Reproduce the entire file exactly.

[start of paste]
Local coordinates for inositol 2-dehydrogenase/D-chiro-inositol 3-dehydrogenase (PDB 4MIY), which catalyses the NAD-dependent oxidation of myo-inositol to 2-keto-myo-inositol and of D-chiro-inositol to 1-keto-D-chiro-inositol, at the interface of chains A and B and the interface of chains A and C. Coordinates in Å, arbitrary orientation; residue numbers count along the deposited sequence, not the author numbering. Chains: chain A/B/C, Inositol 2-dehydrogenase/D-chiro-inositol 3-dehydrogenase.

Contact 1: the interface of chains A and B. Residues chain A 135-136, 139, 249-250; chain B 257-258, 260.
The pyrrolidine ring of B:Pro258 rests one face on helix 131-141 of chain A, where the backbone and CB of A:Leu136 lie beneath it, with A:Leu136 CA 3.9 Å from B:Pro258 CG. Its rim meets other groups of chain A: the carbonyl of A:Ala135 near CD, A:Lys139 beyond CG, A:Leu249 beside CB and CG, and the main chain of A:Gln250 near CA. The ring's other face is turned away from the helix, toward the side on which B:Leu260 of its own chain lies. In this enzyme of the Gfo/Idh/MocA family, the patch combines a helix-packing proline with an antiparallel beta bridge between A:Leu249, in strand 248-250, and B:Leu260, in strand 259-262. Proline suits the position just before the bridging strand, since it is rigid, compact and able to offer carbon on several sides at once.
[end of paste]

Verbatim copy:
Local coordinates for inositol 2-dehydrogenase/D-chiro-inositol 3-dehydrogenase (PDB 4MIY), which catalyses the NAD-dependent oxidation of myo-inositol to 2-keto-myo-inositol and of D-chiro-inositol to 1-keto-D-chiro-inositol, at the interface of chains A and B and the interface of chains A and C. Coordinates in Å, arbitrary orientation; residue numbers count along the deposited sequence, not the author numbering. Chains: chain A/B/C, Inositol 2-dehydrogenase/D-chiro-inositol 3-dehydrogenase.

Contact 1: the interface of chains A and B. Residues chain A 135-136, 139, 249-250; chain B 257-258, 260.
The pyrrolidine ring of B:Pro258 rests one face on helix 131-141 of chain A, where the backbone and CB of A:Leu136 lie beneath it, with A:Leu136 CA 3.9 Å from B:Pro258 CG. Its rim meets other groups of chain A: the carbonyl of A:Ala135 near CD, A:Lys139 beyond CG, A:Leu249 beside CB and CG, and the main chain of A:Gln250 near CA. The ring's other face is turned away from the helix, toward the side on which B:Leu260 of its own chain lies. In this enzyme of the Gfo/Idh/MocA family, the patch combines a helix-packing proline with an antiparallel beta bridge between A:Leu249, in strand 248-250, and B:Leu260, in strand 259-262. Proline suits the position just before the bridging strand, since it is rigid, compact and able to offer carbon on several sides at once.